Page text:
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MY JOURNEY – marathon fever at the roadside

The BMW BERLIN MARATHON is clearly highlighted in red on the calendar of Jürgen Tschötschel and his wife. “For us, this is one of the highlights of the year.” The two retirees get up at the same time as the runners and start to prepare. “When the starting shot is fired at 8:45 am, we turn on our TV so we can watch the race live and see how fast the first runners take off.” One hour later, the couple then gets their jackets on and heads down to the street. From their neighbourhood in Charlottenburg, they set out toward the course and finish line. “We always plan on reaching the finish line about 15 minutes before the first runners arrive so we can be there to cheer them on to victory,” Jürgen Tschötschel reports.  “That is always a remarkable feeling to watch the pros cross the finish after the 42 kilometres. The atmosphere at the Brandenburg Gate is simply amazing.” In good spirits and donning noisemakers, they then slowly make their way back down along the course to greet the rest of the runners as they pass by. For the past eight years, the 62-year-old pair has been using the day of the marathon for a Sunday excursion. “We always walk about 14 kilometres on marathon day, enjoying some coffee along the way and watching all the colourful excitement. In his younger days, Jürgen Tschötschel also used to run. While he did not run the 42 kilometres, he did participate regularly in 10K races.  “That makes it easier for me to understand what is going on in their heads as the runners start dragging at the end of the race. We do our best to be especially supportive on the part of the course between Fehrbelliner Platz at kilometre 32 and Potsdamer Platz at kilometre 38. I really admire the athletes that make it that far.” In the eight years that Jürgen Tschötschel and his wife have been active spectators at the BMW BERLIN MARATHON, he has seen his share of runners collapse as they hit the final kilometres. “If you have done a lot of sports yourself, that really affects you. You notice that the runners have a lot of kilometres in their legs and that attempting this distance is no piece of cake.”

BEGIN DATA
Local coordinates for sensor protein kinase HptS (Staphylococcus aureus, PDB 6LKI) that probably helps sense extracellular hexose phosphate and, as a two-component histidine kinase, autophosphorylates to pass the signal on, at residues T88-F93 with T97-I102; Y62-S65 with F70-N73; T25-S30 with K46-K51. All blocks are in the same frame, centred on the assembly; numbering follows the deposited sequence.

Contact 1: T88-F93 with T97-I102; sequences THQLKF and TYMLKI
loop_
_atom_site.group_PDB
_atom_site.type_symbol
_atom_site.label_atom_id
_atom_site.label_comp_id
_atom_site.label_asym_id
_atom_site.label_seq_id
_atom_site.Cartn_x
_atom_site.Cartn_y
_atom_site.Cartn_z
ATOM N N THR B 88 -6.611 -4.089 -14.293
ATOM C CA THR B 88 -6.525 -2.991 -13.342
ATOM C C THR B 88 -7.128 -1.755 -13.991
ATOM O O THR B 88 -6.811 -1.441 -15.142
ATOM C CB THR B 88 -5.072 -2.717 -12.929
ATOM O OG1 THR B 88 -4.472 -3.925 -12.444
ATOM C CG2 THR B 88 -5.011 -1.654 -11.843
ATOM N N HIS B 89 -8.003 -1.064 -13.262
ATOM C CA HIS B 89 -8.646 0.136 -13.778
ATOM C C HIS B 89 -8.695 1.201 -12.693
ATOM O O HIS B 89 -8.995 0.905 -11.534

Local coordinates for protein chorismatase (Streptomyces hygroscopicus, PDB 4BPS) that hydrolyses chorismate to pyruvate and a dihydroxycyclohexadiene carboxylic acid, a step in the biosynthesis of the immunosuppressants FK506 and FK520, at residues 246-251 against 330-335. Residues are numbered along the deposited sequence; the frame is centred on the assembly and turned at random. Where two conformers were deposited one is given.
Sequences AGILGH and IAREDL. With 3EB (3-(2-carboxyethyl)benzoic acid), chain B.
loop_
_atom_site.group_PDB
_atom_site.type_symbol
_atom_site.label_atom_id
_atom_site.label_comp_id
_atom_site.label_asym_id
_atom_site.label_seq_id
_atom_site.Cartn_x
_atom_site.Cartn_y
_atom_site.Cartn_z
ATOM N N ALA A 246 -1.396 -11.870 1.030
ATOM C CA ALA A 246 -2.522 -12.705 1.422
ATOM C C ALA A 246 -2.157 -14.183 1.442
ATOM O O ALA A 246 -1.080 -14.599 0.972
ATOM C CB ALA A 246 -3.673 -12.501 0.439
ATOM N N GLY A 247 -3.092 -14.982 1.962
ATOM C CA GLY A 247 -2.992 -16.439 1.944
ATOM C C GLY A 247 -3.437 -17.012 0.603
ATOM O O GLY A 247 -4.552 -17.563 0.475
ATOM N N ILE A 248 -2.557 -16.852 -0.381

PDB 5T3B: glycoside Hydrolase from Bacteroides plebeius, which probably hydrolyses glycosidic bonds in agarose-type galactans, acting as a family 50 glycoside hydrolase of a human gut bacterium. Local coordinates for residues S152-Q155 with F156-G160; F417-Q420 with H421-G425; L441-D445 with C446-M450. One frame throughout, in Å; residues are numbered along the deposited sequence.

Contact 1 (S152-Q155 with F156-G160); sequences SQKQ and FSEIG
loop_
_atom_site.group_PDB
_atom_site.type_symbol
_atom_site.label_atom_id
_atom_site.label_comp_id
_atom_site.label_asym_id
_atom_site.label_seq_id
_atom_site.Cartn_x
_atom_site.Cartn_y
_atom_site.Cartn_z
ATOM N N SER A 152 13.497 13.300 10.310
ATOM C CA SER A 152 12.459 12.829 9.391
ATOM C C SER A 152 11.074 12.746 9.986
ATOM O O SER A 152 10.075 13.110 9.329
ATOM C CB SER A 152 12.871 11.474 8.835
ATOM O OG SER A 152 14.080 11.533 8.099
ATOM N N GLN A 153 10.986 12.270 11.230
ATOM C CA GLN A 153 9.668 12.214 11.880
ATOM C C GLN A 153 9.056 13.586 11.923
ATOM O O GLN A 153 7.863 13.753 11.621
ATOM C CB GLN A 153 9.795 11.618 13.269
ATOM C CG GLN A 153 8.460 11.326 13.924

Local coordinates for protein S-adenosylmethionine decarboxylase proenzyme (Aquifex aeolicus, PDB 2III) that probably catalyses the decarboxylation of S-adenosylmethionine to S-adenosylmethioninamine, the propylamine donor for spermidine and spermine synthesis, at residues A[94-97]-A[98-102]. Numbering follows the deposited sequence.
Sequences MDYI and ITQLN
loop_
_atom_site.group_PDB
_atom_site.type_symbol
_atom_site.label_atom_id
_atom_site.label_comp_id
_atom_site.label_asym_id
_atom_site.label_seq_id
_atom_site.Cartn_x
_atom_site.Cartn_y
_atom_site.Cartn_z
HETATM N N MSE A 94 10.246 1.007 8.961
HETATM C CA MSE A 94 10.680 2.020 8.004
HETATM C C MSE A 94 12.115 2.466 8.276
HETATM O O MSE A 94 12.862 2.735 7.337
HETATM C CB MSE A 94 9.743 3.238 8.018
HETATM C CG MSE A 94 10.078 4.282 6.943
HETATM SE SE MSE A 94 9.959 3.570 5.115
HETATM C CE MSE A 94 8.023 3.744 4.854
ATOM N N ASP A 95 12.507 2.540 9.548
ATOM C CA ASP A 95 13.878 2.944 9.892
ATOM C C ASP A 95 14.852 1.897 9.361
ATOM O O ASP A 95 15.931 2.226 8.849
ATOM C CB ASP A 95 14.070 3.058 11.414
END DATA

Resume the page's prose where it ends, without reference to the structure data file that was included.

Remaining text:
Jürgen Tschötschel and his wife Marianne stay out until the last runner has passed them and the broom wagon comes. Afterwards they take the subway home. “We love these events. For us the marathon is part of Berlin, what makes the city what it is. That is why we will be there again next time.”

 

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